Every day, millions of us press the “order” button on our favorite coffee store's mobile application: Our chosen brew will be on the counter when we arrive. It’s a personalized, seamless experience that we have all come to expect. What we don’t know is what’s happening behind the scenes. The mobile application is sourcing data from a database that stores information about each customer and what their favorite coffee drinks are. It is also leveraging event-streaming data in real time to ensure the ingredients for your personal coffee are in supply at your local store.

Applications like this power our daily lives, and if they can’t access massive amounts of data stored in a database as well as stream data “in motion” instantaneously, you — and millions of customers — won’t have these in-the-moment experiences.

Keep Reading Show less
Jennifer Goforth Gregory
Jennifer Goforth Gregory has worked in the B2B technology industry for over 20 years. As a freelance writer she writes for top technology brands, including IBM, HPE, Adobe, AT&T, Verizon, Epson, Oracle, Intel and Square. She specializes in a wide range of technology, such as AI, IoT, cloud, cybersecurity, and CX. Jennifer also wrote a bestselling book The Freelance Content Marketing Writer to help other writers launch a high earning freelance business.

The West’s drought could bring about a data center reckoning

When it comes to water use, data centers are the tech industry’s secret water hogs — and they could soon come under increased scrutiny.

Lake Mead, North America's largest artificial reservoir, has dropped to about 1,052 feet above sea level, the lowest it's been since being filled in 1937.

Photo: Mario Tama/Getty Images

The West is parched, and getting more so by the day. Lake Mead — the country’s largest reservoir — is nearing “dead pool” levels, meaning it may soon be too low to flow downstream. The entirety of the Four Corners plus California is mired in megadrought.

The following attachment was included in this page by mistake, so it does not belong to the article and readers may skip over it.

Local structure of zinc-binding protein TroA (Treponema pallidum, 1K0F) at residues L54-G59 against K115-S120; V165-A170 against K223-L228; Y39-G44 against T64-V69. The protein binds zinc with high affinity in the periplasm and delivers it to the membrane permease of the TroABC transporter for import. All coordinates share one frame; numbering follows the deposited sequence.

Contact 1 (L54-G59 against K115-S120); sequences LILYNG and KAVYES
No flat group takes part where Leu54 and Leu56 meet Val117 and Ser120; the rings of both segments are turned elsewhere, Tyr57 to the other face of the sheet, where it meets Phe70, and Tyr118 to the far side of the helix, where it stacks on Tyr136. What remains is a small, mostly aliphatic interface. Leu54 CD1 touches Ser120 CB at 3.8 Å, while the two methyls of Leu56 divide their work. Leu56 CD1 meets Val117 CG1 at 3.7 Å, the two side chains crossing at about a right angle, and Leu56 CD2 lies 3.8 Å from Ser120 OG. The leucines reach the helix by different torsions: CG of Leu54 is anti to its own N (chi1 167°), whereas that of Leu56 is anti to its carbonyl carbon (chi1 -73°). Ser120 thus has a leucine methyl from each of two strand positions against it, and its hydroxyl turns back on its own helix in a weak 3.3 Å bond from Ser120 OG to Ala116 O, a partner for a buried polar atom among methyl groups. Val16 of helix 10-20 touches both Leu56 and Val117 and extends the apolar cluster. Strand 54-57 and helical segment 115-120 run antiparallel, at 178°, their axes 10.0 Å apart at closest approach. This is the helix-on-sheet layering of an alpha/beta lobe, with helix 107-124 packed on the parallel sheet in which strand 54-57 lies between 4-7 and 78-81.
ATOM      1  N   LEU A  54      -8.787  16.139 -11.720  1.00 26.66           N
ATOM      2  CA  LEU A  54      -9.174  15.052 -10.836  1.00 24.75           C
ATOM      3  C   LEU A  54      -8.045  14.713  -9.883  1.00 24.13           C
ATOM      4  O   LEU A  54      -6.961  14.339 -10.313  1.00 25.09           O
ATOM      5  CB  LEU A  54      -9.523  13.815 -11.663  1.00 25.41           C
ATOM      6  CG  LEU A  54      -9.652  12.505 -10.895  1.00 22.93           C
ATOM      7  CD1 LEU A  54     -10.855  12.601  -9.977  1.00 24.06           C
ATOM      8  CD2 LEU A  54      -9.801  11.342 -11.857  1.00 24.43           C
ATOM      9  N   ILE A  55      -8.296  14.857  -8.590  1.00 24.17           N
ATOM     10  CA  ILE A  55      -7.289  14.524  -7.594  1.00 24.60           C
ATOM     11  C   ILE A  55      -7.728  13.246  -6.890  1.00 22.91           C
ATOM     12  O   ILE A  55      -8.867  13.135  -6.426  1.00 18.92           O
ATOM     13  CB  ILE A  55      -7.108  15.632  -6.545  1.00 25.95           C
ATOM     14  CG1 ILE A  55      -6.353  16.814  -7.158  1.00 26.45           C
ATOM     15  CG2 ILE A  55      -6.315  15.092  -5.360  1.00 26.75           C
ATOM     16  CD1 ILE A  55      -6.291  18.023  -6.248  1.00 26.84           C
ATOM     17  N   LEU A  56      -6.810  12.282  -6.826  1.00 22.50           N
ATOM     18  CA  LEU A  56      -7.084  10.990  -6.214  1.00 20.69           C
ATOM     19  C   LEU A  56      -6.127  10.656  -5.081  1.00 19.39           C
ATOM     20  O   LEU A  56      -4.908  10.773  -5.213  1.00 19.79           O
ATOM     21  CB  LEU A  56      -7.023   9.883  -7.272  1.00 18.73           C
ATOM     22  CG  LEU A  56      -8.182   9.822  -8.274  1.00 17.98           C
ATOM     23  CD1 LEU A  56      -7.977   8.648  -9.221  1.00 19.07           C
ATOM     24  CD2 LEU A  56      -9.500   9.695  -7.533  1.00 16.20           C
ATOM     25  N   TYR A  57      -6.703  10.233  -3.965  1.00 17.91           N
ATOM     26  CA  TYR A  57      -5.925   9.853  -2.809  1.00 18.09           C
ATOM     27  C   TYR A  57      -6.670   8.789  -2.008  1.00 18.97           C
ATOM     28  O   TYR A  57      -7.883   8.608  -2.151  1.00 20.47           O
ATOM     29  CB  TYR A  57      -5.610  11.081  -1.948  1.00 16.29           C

Amid this desiccation, hundreds of the country’s data centers use vast amounts of water to hum along. Dozens cluster around major metro centers, including those with mandatory or voluntary water restrictions in place to curtail residential and agricultural use.

Keep Reading Show less
Lisa Martine Jenkins

Lisa Martine Jenkins is a senior reporter at Protocol covering climate. Lisa previously wrote for Morning Consult, Chemical Watch and the Associated Press. Lisa is currently based in Brooklyn, and is originally from the Bay Area. Find her on Twitter ( @l_m_j_) or reach out via email (ljenkins@protocol.com).


Indeed is hiring 4,000 workers despite industry layoffs

Indeed’s new CPO, Priscilla Koranteng, spoke to Protocol about her first 100 days in the role and the changing nature of HR.

"[Y]ou are serving the people. And everything that's happening around us in the world is … impacting their professional lives."

Image: Protocol

Priscilla Koranteng's plans are ambitious. Koranteng, who was appointed chief people officer of Indeed in June, has already enhanced the company’s abortion travel policies and reinforced its goal to hire 4,000 people in 2022.

She’s joined the HR tech company in a time when many other tech companies are enacting layoffs and cutbacks, but said she sees this precarious time as an opportunity for growth companies to really get ahead. Koranteng, who comes from an HR and diversity VP role at Kellogg, is working on embedding her hybrid set of expertise in her new role at Indeed.

Keep Reading Show less
Amber Burton

Amber Burton (@amberbburton) is a reporter at Protocol. Previously, she covered personal finance and diversity in business at The Wall Street Journal. She earned an M.S. in Strategic Communications from Columbia University and B.A. in English and Journalism from Wake Forest University. She lives in North Carolina.


New Jersey could become an ocean energy hub

A first-in-the-nation bill would support wave and tidal energy as a way to meet the Garden State's climate goals.

Technological challenges mean wave and tidal power remain generally more expensive than their other renewable counterparts. But government support could help spur more innovation that brings down cost.

Photo: Jeremy Bishop via Unsplash

Move over, solar and wind. There’s a new kid on the renewable energy block: waves and tides.

Harnessing the ocean’s power is still in its early stages, but the industry is poised for a big legislative boost, with the potential for real investment down the line.

Keep Reading Show less
Lisa Martine Jenkins

Lisa Martine Jenkins is a senior reporter at Protocol covering climate. Lisa previously wrote for Morning Consult, Chemical Watch and the Associated Press. Lisa is currently based in Brooklyn, and is originally from the Bay Area. Find her on Twitter ( @l_m_j_) or reach out via email (ljenkins@protocol.com).

Latest Stories